By means of a free body diagram of the movable element of the shaker-clamp system the following equation relating the radial stress applied [δRapplied], under static conditions, the pressure of the hydraulic cylinder [PC] and the contact area [AR], measured by means of the image processing technique, was obtained:
With equation 3, the applied radial stress for each one of the studied ages was determined (Table 2). For coffee trees of third harvest (48 months), the upper limit of the confidence interval at 95% for the variable applied radial stress was of 881,26kPa (127,8psi), for fourth harvest (60 months) 756,4kPa (109,71psi), and for trees of fifth harvest (72 months) 684,7kPa (99,3psi). The greatest radial stress applied [δRapplied], was obtained in trees of third harvest (smallest diameter) and the smallest value in trees of fifth harvest (greatest diameter)
Considering that the greatest value of applied radial stress for trees of third harvest (881,26kPa; 127,83psi) is notoriously lower than the admissible stress (2068,2kPa; 300psi), it is not hoped to cause internal mechanical damage in the structures of the trunk (at the phloem and sieve tubes level).
Evaluation of the mechanical damage under dynamic conditions (shaking)
The pressure map for each studied age was also obtained with the Topaq® Analysis System.
Figure 11 -- Percentage of representative contact area-pressure developed in the contact zone relationship under normal operation conditions of the equipment.
According to the information shown in Figure 11, most of the delimited area or representative contact area (>98%) is subjected to stresses lower than the admissible radial stress [δRadm] obtained for the coffee bark Therefore no internal damages in the coffee bark at the clamping area during the shaking of the trunk are expected. In Table 3 are shown the measures of central tendency, the 99% percentile and the critical contact area for each of the studied ages (46, 60 and 72 months). In all cases, the mode and the median were always lower than the average and none of the central tendency measures was higher than the admissible radial stress obtained for the coffee bark. In some trees the measured radial stress exceeds the admissible radial stress. This could be due to the effect of protuberances left after the elimination of lower branches. These zones, without bark, are hard and lignified. Therefore they were not considered for analysis in this study. Contact areas with stresses higher than δRadm were found in only two tests in trees of fourth and fifth harvest, respectively.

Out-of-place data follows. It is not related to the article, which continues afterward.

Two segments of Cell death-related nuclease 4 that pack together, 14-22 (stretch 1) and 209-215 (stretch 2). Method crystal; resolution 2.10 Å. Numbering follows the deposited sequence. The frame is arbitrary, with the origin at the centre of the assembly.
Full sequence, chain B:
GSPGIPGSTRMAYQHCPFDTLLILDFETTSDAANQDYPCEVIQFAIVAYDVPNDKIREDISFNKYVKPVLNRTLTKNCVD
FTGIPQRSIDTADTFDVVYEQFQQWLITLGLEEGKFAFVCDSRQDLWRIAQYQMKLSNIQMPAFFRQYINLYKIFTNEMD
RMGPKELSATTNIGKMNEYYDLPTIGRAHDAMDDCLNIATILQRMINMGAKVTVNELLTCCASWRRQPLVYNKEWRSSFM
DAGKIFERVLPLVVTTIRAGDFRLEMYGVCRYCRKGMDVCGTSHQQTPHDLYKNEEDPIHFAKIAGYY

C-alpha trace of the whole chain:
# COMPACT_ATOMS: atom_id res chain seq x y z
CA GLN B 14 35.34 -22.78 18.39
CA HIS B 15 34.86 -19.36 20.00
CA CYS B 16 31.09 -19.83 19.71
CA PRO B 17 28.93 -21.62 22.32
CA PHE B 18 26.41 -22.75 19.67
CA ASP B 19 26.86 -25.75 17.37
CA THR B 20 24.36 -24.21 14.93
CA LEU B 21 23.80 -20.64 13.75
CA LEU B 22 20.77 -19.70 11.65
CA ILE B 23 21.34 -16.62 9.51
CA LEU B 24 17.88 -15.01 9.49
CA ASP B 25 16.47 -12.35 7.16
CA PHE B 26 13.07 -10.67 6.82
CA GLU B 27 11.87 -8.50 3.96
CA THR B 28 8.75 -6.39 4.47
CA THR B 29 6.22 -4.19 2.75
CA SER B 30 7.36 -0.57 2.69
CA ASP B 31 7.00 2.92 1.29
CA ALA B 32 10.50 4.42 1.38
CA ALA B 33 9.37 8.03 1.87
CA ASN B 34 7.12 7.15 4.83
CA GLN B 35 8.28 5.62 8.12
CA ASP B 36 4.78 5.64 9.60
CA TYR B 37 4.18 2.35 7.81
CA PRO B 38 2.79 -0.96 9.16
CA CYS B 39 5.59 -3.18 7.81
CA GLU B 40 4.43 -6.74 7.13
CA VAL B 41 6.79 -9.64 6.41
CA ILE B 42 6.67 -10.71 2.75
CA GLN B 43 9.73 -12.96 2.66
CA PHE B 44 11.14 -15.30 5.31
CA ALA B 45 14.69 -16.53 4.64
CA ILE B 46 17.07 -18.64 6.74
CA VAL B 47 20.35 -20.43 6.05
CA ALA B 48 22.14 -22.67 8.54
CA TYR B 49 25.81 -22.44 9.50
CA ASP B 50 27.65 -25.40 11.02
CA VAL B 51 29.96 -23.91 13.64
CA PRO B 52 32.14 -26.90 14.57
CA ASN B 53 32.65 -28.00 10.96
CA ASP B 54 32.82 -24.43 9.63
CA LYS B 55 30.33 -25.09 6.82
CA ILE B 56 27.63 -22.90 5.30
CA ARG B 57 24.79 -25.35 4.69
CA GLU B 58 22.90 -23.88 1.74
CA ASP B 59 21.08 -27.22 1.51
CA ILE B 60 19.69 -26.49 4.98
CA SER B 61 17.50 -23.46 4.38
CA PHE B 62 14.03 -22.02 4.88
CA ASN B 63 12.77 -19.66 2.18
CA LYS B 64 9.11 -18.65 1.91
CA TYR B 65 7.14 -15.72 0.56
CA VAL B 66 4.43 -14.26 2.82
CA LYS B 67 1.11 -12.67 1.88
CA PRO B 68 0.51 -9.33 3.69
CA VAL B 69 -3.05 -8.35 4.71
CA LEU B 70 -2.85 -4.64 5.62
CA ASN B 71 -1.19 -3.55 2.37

Table 1 - Confidence Intervals at 95% for the variable efficiency of transmission of the vibration (E.T.) obtained for each one of the studied ages. Red Colombia Variety.
Table 2 - Confidence Intervals at 95% for the variable applied radial stress for each of the studied age. Red Colombia Variety.
Table 3 - Central tendency measures, percentile 99 and critical area for each of the representative contact areas according to age.
1. The method based on the scale of colors is a useful tool to establish, at macro level, the occurrence of mechanical damage in tissues of the bark of the coffee tree. Histological studies, at micro level, can be used to identify the affected structures and the extension of the caused damages.
2. In the studied ages, for a radial stress of clamping to 2068,2kPa (300psi), no mechanical damages were detected in the internal structures of the bark of the coffee tree. Therefore this value is proposed as the permissible radial stress [δRadm] for the bark of the coffee plant Colombia variety.
3. With the designed shaker-clamp system, in which sliding rubber bands are used to avoid the transmission of tangential stresses to the bark and rubber pads to transmit the generated forces, the maximum radial stress at the clamping zones is 881,26kPa (127,83psi), no mechanical damage is produced in the internal structures of the bark and the transmission of vibrations efficiency is at least 80%.
The authors express their gratitude to CENICAFE, COLCIENCIAS and the Universidad Nacional de Colombia, Medellín, for all the support received for the accomplishment of this research.